The Isolation and Alienation of Troy in Wilson's Fences
August Wilson's Fences is a play about life, and an extended metaphor Wilson uses to show the crumbling relationships between Troy and Cory and Troy and Rose. Troy Maxson represents the dreams of black America in a majorly white world, a world where these dreams were not possible because of the racism and attitudes that prevailed. Troy Maxson is representative of many blacks and their "attitudes and behavior...within the social flux of the late fifties, in their individual and collective struggles to hew a niche for themselves in the rocky social terrain of postwar America" (Pereria, 37). Much of the tension in the play comes from Troy Maxson, and his inability to change, his, "refusal to accept the fact that social conditions are changing for the black man" (Pereria, 37). Troy's wife, Rose, recognizes this early on, saying to him, "Times have changed from when you was young, Troy. People change. The world's changing around you and you can't even see it" (Wilson, 40).
This inability to change diversely affects Troy's relationship with his second son, Cory, who is a promising athlete. Sports provide the arena for the continuing conflict and foreshadows the characteristic that will eventually lead to Troy's downfall. There is a constant struggle between Troy and Cory because Troy will not allow his son to pursue his athletic dreams, telling him instead to keep his after-school job. This comes from Troy's past, when he was a promising baseball player who was prevented from playing because he was black. Troy's fears carry into the new generation when he prevents his son from pursuing a football scholarship because of his past, even though the world was changing at this time, and colored people were expanding into new areas. Troy admits to Rose that his decision regarding Cory's future comes from his past when he states, "I decided seventeen years ago that boy wasn't getting involved in no sports. Not after what they did to me in the sports" (Wilson, 39). Troy, unable to change with the times, is, "convinced of no professional future for black athletes, he is determined to direct his son into a more practical career" (Pereira, 37).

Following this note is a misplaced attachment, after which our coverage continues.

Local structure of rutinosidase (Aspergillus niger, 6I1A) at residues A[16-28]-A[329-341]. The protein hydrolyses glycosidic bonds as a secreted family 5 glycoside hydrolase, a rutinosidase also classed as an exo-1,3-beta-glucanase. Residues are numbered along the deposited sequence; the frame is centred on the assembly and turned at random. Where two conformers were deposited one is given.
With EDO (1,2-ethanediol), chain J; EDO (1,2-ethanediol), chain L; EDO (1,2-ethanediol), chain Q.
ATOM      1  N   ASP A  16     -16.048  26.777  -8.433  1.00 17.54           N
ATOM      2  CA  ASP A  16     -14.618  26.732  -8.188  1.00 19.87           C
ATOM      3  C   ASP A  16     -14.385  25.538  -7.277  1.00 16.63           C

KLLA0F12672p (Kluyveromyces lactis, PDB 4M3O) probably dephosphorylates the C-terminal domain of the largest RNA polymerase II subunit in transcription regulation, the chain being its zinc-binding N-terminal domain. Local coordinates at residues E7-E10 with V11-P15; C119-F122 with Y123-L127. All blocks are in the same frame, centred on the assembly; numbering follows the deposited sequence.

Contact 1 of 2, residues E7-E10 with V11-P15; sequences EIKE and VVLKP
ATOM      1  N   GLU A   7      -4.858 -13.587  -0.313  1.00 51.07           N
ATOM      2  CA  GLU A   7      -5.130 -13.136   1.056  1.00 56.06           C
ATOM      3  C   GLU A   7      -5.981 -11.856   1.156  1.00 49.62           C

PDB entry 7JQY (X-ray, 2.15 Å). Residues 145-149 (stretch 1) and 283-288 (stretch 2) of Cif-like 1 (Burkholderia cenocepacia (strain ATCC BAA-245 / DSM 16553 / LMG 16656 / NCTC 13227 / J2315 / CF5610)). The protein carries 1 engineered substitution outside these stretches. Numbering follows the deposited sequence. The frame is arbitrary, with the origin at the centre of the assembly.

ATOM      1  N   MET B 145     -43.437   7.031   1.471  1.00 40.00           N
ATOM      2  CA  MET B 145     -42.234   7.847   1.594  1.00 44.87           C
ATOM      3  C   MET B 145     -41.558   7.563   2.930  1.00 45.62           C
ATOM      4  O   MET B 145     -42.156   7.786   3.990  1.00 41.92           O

The title of the work, Fences, acts as an extended metaphor throughout the play. Troy builds fences between himself and virtually everyone in the play, isolating himself further and further as he clings to the past and refuses to adapt to a world changing around him. He builds a fence between himself and his friend Bono when he takes a promotion at work, and then puts a fence between he and Rose when he goes outside of the confines of their marriage with Alberta. He also builds a fence between himself and Cory by his refusal to acknowledge his son's dreams. As Bogumil states, "By drawing a strict boundary around himself regarding familial relations, Troy loses virtually every sense of affection and bond between himself and his son, causing Cory to conclude that his father does not even like him" (48). When Cory alludes to the question of his father liking him, Troy responds, "....cause I like you? You about the biggest fool I ever saw." He continues with, "You my flesh and blood. Not 'cause I like you! Cause it's my duty to take care of you. I owe a responsibility to you! (Wilson, 38). Later in the play, in the end of Act Two, Scene Four, Troy and Cory fight physically, and after Troy tells Cory to leave his house, and Cory says he will return for his things, Troy tells him, "They'll be on the other side of that fence" (Wilson, 89).Troy has not only put Cory out physically, but has metaphorically put his son on the other side of the fence, away from him.
Troy Maxson builds a fence so strong he thought he could keep death himself out. In the end of Act Two, Scene Two he tells Death, "See now....I'm gonna tell you what I'm...
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